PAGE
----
‘killall’ command

The ‘killall’ command allows you to kill all processes that match a name. For example, if you want to kill all Chrome processes, you can run the following command at the prompt:

$killall chrome.

The ‘-u’ option is available to kill all processes owned by a particular user. For example, you can end all processes owned by a user named ‘ravi’ with the following command:

$killall -u ravi

Parent and child processes

In Linux, each process has a parent process. Upon starting, Linux assigns a process a unique process ID (PID) and a parent process ID (PPID). The PPID is the PID of the process that started the current process. The new process becomes a child process of the process that created it, and inherits many of its properties from the parent process, such as its environment variables and file descriptors.

The benefit of parent and child processes is that they can communicate with each other using inter-process communication (IPC) mechanisms such as pipes, sockets, and shared memory that allow them to work together to perform complex tasks and also facilitate process management. For example, a parent process can signal the child process to terminate if it has stopped responding to it. This prevents the child from consuming too many system resources and causing other issues.

Parent and child processes are a fundamental concept in Linux process management. By understanding how parent and child processes work, you can perform complex tasks and manage system resources effectively.

Keeping background processes around

When you start a process from the command line, it becomes associated with the terminal session that launched it. Linux will terminate once the process you log out of the terminal session. However, if you need to keep a process running even after logging out of the terminal session, you can use the ‘nohup’ command (‘no hangup’). This command will not be associated with the terminal session and will continue running even after you log out. To use the ‘nohup’ command, type ‘nohup’ followed by the command you want to execute. For example:

$nohup ./longprocess &

Because of the ‘nohup’ command, any output from the process, including error messages, will be redirected to a file called ‘nohup.out’ in the current directory. You can run commands that take a long time to complete or need to continue running in the background, and ensure these are not terminated when you log out by using the ‘nohup’ command.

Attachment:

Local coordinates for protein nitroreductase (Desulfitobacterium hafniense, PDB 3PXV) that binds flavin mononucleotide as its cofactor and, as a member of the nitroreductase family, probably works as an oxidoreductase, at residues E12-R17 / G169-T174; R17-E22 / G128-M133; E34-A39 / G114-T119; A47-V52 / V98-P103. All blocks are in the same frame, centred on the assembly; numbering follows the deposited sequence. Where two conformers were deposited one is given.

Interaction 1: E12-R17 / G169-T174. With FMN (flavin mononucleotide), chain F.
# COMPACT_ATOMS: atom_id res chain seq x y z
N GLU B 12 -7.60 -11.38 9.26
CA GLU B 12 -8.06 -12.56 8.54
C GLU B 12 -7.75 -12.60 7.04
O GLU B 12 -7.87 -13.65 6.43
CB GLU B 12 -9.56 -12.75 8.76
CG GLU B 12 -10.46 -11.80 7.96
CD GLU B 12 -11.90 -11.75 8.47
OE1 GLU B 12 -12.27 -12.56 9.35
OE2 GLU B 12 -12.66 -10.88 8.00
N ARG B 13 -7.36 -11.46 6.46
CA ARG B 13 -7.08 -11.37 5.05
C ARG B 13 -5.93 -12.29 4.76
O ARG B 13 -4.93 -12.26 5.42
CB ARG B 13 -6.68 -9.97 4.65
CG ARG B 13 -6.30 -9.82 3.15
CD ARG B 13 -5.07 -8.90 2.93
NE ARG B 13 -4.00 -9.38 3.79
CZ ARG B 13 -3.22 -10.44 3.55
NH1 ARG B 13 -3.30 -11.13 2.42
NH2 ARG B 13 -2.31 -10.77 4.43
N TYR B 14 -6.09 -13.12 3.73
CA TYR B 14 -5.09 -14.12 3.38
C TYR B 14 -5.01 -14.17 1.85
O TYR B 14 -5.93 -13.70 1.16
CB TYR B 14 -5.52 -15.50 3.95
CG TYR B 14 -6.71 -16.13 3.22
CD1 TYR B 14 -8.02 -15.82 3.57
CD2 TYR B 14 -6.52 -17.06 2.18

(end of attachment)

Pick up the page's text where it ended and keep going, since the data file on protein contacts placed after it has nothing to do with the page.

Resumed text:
[sn@localhost ~]$ nohup ./jobl &
[1] 3965317
[sn@localhost ~]$ nohup: ignoring input and appending output to ‘nohup.out’
[sn@localhost ~]$

Job ID versus process ID

In Linux, a process is a program that is currently executing, whereas a job refers to a process or a group of processes managed by a shell. A job is a way of managing processes that run for a long time within a process. Jobs allow you to use job control commands to perform various operations on them. When a job is initiated in a terminal session, it receives a unique job ID (JID).The JID is used to identify the job and manage its processes. The process ID (PID) is not the same as the JID. The JID is used to manage the job while the PID is used to manage individual processes within the job. A job can comprise multiple processes running in sequence, or in parallel, so using the job ID is easier than tracking the individual processes.

You can control the job as a unit, and suspend, resume, or terminate it as a group using job control commands. In contrast, process commands are used to manage the processes individually.

Moving a process from the foreground to the background and vice-versa
By default, a process launched from the command line runs in the foreground. It remains attached to the terminal session, displaying its output in the terminal window. However, if you want to move a process to the background, allowing you to continue using the terminal session, you can use the ‘&’ symbol at the end of the command. For example, to initiate a process called ‘longprocess’ in the background, enter the following command:

$./longprocess &

This command starts the process in the background and returns control of the terminal session to you, as shown below:

[sn@localhost ~]$ ./longprocess &
[3] 20721
[sn@localhost ~]$

If you have already started a process in the foreground and wish to move it to the background, you can use the ‘Ctrl+Z’ key combination to suspend the process.